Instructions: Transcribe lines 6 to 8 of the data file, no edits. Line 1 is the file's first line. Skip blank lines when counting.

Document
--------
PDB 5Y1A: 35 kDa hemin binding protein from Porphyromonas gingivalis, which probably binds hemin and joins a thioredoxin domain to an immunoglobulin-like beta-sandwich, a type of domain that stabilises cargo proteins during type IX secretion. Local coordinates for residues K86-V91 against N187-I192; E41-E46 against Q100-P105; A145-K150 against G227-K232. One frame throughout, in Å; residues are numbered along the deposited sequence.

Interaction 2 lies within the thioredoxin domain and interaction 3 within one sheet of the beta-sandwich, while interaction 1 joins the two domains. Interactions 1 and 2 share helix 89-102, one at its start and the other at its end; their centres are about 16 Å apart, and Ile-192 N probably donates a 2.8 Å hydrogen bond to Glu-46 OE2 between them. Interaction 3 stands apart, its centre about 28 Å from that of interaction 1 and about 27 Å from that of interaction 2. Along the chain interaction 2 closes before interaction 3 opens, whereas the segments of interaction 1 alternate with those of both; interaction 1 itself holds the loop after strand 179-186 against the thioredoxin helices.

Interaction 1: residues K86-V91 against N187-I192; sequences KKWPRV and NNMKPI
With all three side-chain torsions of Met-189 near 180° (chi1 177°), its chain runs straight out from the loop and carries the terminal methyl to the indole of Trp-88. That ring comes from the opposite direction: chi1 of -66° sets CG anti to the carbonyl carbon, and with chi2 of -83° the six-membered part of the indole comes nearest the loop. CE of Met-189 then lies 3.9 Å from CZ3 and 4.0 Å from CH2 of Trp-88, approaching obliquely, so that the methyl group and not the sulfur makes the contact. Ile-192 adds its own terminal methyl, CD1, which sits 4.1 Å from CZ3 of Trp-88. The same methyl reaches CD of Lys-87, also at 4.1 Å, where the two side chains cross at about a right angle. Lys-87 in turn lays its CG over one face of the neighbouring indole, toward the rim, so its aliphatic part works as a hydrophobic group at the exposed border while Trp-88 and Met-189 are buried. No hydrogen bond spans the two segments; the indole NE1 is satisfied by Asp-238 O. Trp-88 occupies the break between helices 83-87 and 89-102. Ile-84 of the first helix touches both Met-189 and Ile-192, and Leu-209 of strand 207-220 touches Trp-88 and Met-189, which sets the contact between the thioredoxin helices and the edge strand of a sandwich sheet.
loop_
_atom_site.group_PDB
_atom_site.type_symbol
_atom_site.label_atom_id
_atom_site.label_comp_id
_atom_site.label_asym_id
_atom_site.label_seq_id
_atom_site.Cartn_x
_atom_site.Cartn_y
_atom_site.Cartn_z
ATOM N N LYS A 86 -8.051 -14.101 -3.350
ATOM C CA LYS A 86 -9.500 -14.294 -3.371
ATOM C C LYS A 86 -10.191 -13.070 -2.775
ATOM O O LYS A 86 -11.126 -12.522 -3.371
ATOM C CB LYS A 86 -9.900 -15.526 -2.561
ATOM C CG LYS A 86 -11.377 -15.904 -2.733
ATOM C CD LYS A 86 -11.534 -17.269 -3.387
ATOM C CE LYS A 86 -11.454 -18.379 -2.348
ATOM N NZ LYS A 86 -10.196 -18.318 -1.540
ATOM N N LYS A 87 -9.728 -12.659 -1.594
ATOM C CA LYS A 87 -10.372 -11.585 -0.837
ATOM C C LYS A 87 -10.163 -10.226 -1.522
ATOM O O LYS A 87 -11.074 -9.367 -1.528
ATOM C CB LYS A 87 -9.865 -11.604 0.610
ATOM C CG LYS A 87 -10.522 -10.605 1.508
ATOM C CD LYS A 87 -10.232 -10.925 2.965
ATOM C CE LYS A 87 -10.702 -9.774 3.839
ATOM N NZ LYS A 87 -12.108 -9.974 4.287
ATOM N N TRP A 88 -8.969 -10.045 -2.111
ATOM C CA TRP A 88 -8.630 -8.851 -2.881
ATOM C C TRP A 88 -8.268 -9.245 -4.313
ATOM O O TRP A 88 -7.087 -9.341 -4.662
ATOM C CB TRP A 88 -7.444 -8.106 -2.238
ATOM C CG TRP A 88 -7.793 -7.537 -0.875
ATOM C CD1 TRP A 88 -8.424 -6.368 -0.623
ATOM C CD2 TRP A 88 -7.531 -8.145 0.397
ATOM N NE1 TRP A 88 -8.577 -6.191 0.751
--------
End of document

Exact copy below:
_atom_site.group_PDB
_atom_site.type_symbol
_atom_site.label_atom_id